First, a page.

This isn’t necessarily my favorite panel of all time, but the fact that it’s the one in which he finally has a name is something special.  The fact that this occurred in comic #200 was part of the plan, but until the week that I published this, I had no idea what his name would be.  All of those things he mentioned are true: I did try using foreign languages and anagrams, but nothing worked for me.  Then, by sheer luck, I wrote a deeply personal blog entry about my struggles with depression, and it all just made perfect sense to name him after me.

I love this one because it cracks me up, yes, but also because it delves into the idea that this guy really is just existing in this box day in and day out.

And the joke works all the more because this was the first time I posted this comic on a Friday… and it was also the last.

The Doctor Who-referencing title, the simple cuteness of the panel, and what it of course leads to, makes this one a real winner for me.

While I think the following week’s panel is actually better, this is a favorite just because it’s so darn wonderful 🙂 .  Dog had finally arrived in the comic, a story element that I’d been waiting to bring about since Out of the Box first started, and I think the joy of the moment (both the characters’ and the artist’s) really comes across very well.

Being able to reference Dr. Seuss is, of course, a very welcome treat, but I think this one really turned out even better than I first imagined.  The rhyme is simple but great, Jr.’s expression makes me laugh, and the whole panel just really works for me.

A reference to the big news story about Russian hackers infiltrating the U.S. government through an email phishing link, what I really love about this panel is that they’re actually speaking Russian.  A native-speaker might be able to point out inaccuracies (I used an online translator), but it’s just the kinda detail that really entertains me.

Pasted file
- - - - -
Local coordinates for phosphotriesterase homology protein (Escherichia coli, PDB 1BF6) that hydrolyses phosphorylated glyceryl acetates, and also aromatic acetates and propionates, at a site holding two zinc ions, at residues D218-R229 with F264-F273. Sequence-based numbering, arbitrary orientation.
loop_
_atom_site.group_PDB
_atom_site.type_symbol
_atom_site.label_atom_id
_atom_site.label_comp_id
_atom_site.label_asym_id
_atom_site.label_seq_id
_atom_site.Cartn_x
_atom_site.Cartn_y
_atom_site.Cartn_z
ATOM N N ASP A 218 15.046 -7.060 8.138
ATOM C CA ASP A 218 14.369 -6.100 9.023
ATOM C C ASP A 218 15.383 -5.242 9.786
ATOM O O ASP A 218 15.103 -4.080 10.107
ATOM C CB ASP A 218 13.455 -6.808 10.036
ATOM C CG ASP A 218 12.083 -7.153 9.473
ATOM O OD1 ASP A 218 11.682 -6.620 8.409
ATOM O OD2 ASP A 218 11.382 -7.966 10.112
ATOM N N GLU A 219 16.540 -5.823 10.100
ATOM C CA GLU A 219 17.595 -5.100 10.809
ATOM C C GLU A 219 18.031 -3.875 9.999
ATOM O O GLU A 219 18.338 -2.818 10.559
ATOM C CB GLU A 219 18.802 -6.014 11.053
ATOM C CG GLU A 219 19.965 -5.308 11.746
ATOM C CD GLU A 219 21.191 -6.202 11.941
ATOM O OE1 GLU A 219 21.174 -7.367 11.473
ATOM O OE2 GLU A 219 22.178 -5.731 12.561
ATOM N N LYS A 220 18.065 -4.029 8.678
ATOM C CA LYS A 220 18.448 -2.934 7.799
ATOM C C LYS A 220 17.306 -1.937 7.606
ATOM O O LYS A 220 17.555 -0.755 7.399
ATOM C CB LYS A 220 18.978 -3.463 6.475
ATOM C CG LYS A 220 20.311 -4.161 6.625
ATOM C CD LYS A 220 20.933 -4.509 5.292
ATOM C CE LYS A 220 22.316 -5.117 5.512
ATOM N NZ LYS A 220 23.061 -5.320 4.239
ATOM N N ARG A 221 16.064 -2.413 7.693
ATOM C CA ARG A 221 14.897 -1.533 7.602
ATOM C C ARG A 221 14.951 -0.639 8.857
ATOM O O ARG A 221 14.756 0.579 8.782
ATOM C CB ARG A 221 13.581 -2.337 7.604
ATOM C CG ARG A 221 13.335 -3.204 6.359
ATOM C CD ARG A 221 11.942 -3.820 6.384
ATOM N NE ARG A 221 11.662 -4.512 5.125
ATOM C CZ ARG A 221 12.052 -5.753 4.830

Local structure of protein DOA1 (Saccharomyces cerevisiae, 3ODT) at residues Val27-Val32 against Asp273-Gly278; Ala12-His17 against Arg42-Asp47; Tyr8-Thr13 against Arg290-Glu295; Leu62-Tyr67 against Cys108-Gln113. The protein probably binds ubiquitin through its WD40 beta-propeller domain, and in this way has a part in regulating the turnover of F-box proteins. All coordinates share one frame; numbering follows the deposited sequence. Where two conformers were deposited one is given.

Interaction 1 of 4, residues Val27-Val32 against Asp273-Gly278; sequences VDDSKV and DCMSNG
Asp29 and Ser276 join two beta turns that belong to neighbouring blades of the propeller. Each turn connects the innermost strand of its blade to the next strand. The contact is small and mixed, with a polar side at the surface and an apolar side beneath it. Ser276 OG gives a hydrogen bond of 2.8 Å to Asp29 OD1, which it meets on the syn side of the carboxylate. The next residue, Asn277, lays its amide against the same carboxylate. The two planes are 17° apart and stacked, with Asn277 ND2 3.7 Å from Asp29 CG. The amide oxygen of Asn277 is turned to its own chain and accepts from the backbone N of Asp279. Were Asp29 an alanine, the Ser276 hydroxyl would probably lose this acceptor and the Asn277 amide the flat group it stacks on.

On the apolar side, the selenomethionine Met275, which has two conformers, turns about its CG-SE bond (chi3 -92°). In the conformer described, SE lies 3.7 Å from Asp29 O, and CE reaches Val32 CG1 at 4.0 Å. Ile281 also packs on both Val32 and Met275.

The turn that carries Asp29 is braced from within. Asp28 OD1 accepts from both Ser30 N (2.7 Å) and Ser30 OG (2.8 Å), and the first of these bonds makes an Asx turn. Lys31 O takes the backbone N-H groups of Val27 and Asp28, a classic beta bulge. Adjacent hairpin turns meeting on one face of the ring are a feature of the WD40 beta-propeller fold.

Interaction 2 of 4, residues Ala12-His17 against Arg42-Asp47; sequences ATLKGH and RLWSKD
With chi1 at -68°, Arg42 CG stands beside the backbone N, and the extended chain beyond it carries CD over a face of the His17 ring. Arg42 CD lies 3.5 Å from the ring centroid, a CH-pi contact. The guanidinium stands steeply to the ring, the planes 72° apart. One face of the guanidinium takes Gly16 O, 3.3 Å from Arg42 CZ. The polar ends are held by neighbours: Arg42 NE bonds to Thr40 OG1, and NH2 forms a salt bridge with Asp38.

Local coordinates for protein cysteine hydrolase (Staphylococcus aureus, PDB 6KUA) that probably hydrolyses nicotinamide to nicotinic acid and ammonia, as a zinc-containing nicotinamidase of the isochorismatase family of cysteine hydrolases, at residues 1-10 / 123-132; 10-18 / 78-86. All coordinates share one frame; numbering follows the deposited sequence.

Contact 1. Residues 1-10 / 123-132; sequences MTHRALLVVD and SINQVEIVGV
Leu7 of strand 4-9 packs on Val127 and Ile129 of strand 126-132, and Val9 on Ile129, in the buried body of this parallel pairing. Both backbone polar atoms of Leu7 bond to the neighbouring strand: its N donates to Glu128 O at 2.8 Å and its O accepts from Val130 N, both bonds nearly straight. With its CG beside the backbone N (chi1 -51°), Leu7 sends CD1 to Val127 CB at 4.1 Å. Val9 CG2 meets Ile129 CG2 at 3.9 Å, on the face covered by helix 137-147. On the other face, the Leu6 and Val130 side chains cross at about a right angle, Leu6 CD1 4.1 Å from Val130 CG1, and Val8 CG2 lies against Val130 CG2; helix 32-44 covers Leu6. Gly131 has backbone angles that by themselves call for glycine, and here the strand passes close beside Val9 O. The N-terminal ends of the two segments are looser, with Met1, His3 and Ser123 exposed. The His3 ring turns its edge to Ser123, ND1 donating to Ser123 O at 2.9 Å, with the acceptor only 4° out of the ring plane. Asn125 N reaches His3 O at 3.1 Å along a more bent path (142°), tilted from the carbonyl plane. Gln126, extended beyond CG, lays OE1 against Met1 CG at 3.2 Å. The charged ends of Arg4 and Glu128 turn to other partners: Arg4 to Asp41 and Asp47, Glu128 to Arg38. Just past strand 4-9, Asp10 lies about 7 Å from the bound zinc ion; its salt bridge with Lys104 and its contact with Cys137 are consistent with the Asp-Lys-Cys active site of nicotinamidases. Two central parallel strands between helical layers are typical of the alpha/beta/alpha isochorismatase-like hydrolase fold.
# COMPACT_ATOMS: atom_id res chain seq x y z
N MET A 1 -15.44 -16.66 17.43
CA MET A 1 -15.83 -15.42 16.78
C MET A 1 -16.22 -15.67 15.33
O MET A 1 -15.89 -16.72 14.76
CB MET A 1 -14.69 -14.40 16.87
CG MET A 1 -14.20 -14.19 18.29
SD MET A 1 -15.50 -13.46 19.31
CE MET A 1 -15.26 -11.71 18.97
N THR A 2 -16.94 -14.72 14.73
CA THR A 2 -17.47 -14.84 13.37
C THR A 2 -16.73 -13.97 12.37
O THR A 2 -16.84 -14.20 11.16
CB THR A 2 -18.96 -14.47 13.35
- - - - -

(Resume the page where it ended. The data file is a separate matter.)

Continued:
The fact that they’re speaking Russian IS the joke, but in case you’d like to know, Jr. is saying, “Dog clicked on a phishing link,” to which Dog of course responds, “Arf!”

Ladies and gentlemen, I present to you the elusive triple reference!  This panel was in response to my prior blog entry about starting therapy, but then merges the classic Peanuts Lucy-as-therapist scenario with Doctor Who‘s Matt Smith version of The Doctor.  It’s referenception! (OMG, another reference!)

Plus, I just really like how Dog’s ear sticks out from the side of his hat.  Tee-hee!

When I first thought of this panel, it was just going to be a quick joke about him checking the list, but then I realized that it could be something more.  To imagine that so many people have had profiles on a website that is dedicated solely to facilitating extramarital affairs is a very sad idea, so I wanted to let the visual of this staggering number be my commentary.  I think it worked very well.

It was just too-perfect of an opportunity… National Dog Day falling on the same day of the week that my comic, which features a dog named Dog, is published?

And look at that face!  It’s the most stinkin’ adorable thing I’ve ever seen 🙂 .

For a comic about a single stick-figure trapped inside a box, there has sure been a lot of death.  This was my tribute to characters-past, but it was actually a bit emotional for me to have to draw those guys again – especially Orange, who is standing there smiling, with Duplicate’s arm on his shoulder.  Right in the feels, it got me… right in the darn feels.

I am not only thrilled to have been able to take part in this April Fool’s Day joke that web-comic artists everywhere took on (all creating the same comic), but I really love that I managed to pull off converting it into a single-panel version that still works great!

I also shared this on Reddit and it garnered the at-the-time highest visitor count I’ve had… over 2,500 in a day.  My viewership for Out of the Box subsequently increased, and that’s just another reason I love this one.

The Ball Series
In what started as an obvious reference to the movie, The Great Escape, the stickman’s bouncing ball has become a recurring theme.. and I’m always really happy when it makes its way into the week’s comic.  It’s not a gag I use lightly, and I hope that lining the panels up that do use it better shows its storytelling purpose.


2 Responses to Favorites

  1. Pingback: The New Out Of The Box Page! | www.MarkMushakian.com

  2. These are fabulous!!

    Liked by 1 person